It’s Sunday evening as I write this blog. Earlier this afternoon, I pulled out a photo album of a trip hubby and I did to England over two decades ago. He had seen a photograph this past week on Facebook and said it looked so familiar. I immediately recognized the place—we had passed through the Cotswolds on our journey, and I’d aptly named this place “my very own Lilliput Lane” (I was an avid collector of those little molded clay houses back then).
Anyway, tucked in front of the album I found an envelope of photographs of a different trip to England, one I’d taken with my parents and son, then twelve, in 1999. I found a beautiful photo of my mom and dad taken on that same holiday together.
Earlier in the week I had photographed a hanging on my kitchen wall for a 7-Day photo challenge I was tagged in on Facebook. I had given my parents these two wall hangings as gifts on one of their last Christmases. The words of the one hanging at the top resounded with me when I found this photo of my parents—“Grow old with me, the best is yet to come.” And they did grow old together, passing away at the ages of 88 and 87, and married for almost 66 years. Now, together for eternity in heaven, the best has come. What a privilege to grow up in a family where my parents loved each other so much that my dad couldn’t live without my mom, following her to heaven 33 days after she died.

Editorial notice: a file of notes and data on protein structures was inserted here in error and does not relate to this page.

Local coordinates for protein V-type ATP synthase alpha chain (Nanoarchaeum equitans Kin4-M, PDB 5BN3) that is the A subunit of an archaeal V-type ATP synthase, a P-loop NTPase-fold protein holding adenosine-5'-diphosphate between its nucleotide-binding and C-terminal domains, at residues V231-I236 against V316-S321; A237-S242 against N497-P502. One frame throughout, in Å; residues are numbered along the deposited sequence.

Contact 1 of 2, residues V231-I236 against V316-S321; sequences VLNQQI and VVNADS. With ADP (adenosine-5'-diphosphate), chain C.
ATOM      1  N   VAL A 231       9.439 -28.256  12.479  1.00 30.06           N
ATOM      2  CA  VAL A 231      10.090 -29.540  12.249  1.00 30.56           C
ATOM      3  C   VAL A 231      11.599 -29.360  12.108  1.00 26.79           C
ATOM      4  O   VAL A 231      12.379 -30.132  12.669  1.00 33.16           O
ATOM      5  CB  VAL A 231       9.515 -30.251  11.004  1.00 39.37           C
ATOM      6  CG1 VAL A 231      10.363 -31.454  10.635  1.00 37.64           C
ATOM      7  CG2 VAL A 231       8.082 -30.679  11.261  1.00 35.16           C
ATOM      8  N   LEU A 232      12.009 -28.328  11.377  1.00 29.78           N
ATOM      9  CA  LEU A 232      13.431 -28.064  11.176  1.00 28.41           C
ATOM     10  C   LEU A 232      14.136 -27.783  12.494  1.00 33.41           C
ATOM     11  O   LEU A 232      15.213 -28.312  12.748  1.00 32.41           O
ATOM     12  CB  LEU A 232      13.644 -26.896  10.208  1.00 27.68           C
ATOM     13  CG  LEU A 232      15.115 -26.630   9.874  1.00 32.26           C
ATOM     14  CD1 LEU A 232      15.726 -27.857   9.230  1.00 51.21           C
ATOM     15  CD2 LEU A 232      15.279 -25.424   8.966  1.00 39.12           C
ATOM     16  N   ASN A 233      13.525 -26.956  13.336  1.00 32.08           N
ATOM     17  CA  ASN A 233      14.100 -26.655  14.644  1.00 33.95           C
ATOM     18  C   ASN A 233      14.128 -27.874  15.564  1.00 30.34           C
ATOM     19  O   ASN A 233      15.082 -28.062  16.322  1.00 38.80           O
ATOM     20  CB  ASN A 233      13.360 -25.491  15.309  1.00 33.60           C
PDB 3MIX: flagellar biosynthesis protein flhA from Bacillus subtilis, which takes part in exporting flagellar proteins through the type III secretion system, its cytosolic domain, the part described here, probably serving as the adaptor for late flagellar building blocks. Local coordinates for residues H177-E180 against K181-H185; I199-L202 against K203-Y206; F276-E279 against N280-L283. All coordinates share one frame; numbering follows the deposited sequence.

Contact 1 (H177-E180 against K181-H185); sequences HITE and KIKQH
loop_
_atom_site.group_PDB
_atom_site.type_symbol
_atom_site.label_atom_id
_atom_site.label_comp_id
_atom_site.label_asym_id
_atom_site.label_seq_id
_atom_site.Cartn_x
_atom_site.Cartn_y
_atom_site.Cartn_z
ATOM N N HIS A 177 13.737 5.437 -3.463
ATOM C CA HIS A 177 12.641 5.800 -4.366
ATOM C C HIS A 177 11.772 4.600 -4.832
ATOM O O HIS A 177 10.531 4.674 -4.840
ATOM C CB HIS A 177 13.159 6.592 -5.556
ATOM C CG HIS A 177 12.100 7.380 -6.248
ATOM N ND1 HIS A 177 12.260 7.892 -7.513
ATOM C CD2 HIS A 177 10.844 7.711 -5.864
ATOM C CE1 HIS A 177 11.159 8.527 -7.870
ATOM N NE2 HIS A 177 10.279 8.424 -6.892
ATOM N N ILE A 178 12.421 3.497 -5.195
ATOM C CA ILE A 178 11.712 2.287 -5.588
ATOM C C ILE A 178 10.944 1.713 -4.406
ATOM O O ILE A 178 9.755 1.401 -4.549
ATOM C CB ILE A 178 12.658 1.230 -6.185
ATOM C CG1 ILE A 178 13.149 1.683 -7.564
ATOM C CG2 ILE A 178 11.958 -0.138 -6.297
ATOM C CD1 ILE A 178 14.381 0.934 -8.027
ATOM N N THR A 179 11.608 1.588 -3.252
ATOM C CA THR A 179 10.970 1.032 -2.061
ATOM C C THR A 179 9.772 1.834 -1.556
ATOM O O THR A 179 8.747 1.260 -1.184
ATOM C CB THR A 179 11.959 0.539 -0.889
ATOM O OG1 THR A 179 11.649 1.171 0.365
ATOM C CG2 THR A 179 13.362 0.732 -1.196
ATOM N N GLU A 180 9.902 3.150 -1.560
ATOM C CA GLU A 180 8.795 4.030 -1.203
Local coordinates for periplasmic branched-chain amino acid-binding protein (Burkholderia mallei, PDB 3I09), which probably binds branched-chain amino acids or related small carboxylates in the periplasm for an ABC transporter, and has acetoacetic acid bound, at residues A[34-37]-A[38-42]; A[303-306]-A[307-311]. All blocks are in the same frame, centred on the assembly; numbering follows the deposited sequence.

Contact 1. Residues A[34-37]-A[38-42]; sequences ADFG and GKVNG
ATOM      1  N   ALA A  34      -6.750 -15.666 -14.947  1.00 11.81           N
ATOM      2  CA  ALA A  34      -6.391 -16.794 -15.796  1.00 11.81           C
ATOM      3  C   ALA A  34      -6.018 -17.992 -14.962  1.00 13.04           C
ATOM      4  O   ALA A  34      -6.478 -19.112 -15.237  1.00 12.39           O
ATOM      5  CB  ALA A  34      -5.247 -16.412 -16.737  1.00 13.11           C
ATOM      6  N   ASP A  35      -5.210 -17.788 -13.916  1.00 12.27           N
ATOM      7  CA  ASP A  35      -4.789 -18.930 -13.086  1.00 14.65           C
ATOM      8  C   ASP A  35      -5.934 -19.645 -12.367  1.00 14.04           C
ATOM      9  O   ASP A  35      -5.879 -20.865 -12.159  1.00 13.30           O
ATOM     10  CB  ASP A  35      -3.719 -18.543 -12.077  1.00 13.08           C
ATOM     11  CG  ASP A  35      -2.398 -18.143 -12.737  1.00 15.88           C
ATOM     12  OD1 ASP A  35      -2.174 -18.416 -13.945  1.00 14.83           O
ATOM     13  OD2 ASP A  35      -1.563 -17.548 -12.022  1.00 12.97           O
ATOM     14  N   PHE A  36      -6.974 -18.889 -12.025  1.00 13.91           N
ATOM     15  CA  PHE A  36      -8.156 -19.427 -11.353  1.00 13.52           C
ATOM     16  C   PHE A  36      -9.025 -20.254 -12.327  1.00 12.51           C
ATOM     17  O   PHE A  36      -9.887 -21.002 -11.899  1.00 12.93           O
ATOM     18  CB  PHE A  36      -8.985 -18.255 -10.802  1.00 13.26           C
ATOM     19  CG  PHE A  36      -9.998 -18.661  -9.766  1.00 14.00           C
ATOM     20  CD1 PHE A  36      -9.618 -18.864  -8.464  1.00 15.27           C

My 6½ year old grandson, who was nearly 5 when they passed away, and who knows that Oupa and Ouma Grootjie (great grandpa and grandma) have gone to live in heaven, picked up the photo and asked, “Is this heaven?”
His comment made me reflect on how this photo, and every photo I have of my parents, are like postcards from heaven—memories of special days gone by.
Today we celebrated my husband’s 56th birthday, and of course the camera was constantly flashing, making sweet memories. Noel’s father never made his 56th birthday, passing away at the age of 53, merely six weeks before our wedding. It’s hard to think that my mother-in-law was younger than I am when she was widowed. Noel and I, ironically, spent the evening watching the movie, PS. I Love You, which is the love story of Holly and Gerry and the meaningful messages, most in the form of letters and all ending with “I love you”, that Gerry arranges to have delivered to Holly after his death. The messages encourage her, sending her on new adventures and a journey of rediscovery. One line stuck out at me during the movie: “What a privilege it is to grow old together.”
I pray that Noel and I, like my mom and dad, will be blessed to be together until we’re old, wrinkly, and gray. But nobody is guaranteed tomorrow. So while we still walk this earth together, I’ll take these photos, make these memories, because one day they will be our postcards from heaven—either for me, or for Noel, or for our children and grandchildren.